The New York City Housing Authority has once again earned the embarrassing distinction of being one of the worst landlords in the five boroughs, according to data compiled by Public Advocate Jumaane Williams.
The public advocate's office on Tuesday released its annual Worst Landlord Watch List, which judges landlords against the number of open tenant repair requests. While the list measures 100 bad landlords according to the number of B and C violations—considered the most egregious—received through the city Department Housing Preservation and Development, NYCHA's metrics were measured according to the number of work orders filed, since HPD holds no oversight over NYCHA properties.
This marked the third year in a row that city's public housing made the list, a stinging indictment against Mayor Bill de Blasio and his administration's management of the aging developments. The 326 NYCHA-owned properties are home to some 400,000 New Yorkers. In October 2020, the number of work orders has jumped to nearly 462,000 compared to around 236,000 in two years ago.
"The de Blasio administration itself is among the worst landlords this year in part because they have failed to hold bad actors accountable again and again throughout this tenure," Williams said during a virtual press conference.
While NYCHA is a federally-funded housing program, it's managed by the city, which has had a spotty history in creating livable conditions for tenants. Under the de Blasio administration, the agency admitted that more than 800 children testing positive for high exposure to lead. In October, the federal monitor overseeing NYCHA found the number of children potentially exposed to lead paint at NYCHA is three times greater than once reported. Last week, an investigation revealed that a NYCHA unit charged with removing lead from public housing routinely falsified records meant to ensure the work was properly supervised.
The public advocate's list was compiled using violation and work order data filed from December 2019 to November this year. A chunk of those violations were found in communities of color across the city.
Several tenants joined Williams at the news conference.
Janine Lettsome, a lifelong NYCHA tenant living at Murphy Consolidated Houses in the Bronx, said two of her kids have struggled with school as a result of high traces of lead found in their blood.
"When can the situation be changed so that no more children go through this?" Lettsome said.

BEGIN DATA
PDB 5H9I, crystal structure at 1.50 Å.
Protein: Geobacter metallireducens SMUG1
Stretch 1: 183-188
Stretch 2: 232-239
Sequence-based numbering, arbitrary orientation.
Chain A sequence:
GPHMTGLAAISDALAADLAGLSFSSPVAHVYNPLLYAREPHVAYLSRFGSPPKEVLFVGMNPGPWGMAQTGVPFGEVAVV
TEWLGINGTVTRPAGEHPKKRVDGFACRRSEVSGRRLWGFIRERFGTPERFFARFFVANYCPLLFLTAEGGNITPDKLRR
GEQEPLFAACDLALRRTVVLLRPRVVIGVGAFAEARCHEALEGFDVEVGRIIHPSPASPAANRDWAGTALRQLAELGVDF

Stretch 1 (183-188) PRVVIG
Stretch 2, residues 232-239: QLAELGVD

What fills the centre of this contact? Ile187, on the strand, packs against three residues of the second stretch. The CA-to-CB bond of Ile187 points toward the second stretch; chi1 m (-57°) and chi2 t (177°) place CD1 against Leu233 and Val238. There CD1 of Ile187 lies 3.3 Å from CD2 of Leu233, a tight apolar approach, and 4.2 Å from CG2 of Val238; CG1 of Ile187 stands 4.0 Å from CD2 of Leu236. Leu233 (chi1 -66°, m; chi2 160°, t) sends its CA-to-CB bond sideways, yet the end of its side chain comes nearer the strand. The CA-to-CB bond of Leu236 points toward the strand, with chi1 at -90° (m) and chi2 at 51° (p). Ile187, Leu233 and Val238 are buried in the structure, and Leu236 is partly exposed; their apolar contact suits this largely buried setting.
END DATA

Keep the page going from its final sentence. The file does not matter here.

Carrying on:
Saundrea Coleman, a longtime tenant leader at the Stanley Isaac Houses in the Upper East Side, blames city, state, and the federal government for its "willful negligence" of hundreds of thousands of residents and continued disinvestment in public housing over the years.
Coleman said the COVID-19 pandemic has made conditions even worse at her building at a time when New Yorkers were told to stay at home. Coleman and other tenants have since filed a lawsuit over conditions.
"The conditions we live in are criminal," Coleman said. "My apartment has excessive heat, leaks in my kitchen and bathroom."
She added: "Our elevators are out of service several times a week. Our grounds have a rat infestation."
NYCHA referred questions to City Hall.
Laura Feyer, a spokesperson for Mayor Bill de Blasio, said the administration has "invested more to improve conditions at NYCHA than any other mayor in our city's history."
Feyer added, "The Mayor also cares deeply about protecting tenants, which is why, among other initiatives, he created the Mayor’s Office to Protect Tenants in 2019, which is currently talking bad landlords to court.”
Under the plan, the city is committing $2.2 billion in funding through 2029 to address issues of lead-based paint, mold, heating issues, and vermin.
Rounding out the top five worst individual landlords are Jason Korn, who ranks as the most egregious landlord, with 1,822 open HPD violations at ten of his buildings, mostly in Brooklyn. He was joined by Lewis Barbanel, who had with 1,393 violations; Robert Raphael, with 1,229 violations; Abdul Khan with 1,195 violations; and David Blau with 952 violations.
Williams only considered B and C HPD violations—considered the most heinous because they include cases of mold and rats—in determining who made the list.
John Bianco, an attorney for Korn, disputes the numbers, telling Gothamist that Williams did not include the number of dismissal requests which would have offset the number of open HPD violations. He also claims that the number of violations don’t match the number of violations on the HPD website. He claims that the real should be 594 violations, which he says is one per unit and should take him off the list.
Rose Helesca, a tenant at one of Korn’s buildings in Brooklyn, organized a rent strike this summer over conditions in the building.
"At 2 o'clock in the morning he turned the heat on us for two days," Helesca said. "When we called him in the morning he said, 'Oh, I was just trying to see if the heat worked.' In August?"
Pamela Jackson, a 20-year-resident in one of Khan's buildings, said she's been living under conditions that include an infestation of vermin and bed bugs, no heat and hot water, and broken windows.
"During the pandemic people were told to stay home, but my home has been unlivable due to this landlord not taking care of the tenants needs in a proper manner," Jackson said. "The conditions have been like this since Khan bought the building."
Blau's office declined to comment. Barbanel, Raphael, and Abdul did not immediately respond to request for comment.
While the public advocate's office has no legal authority over landlords, its annual list has been used to shame landlords into fixing conditions in their buildings.
A full list of the worst landlords across the city can be found here.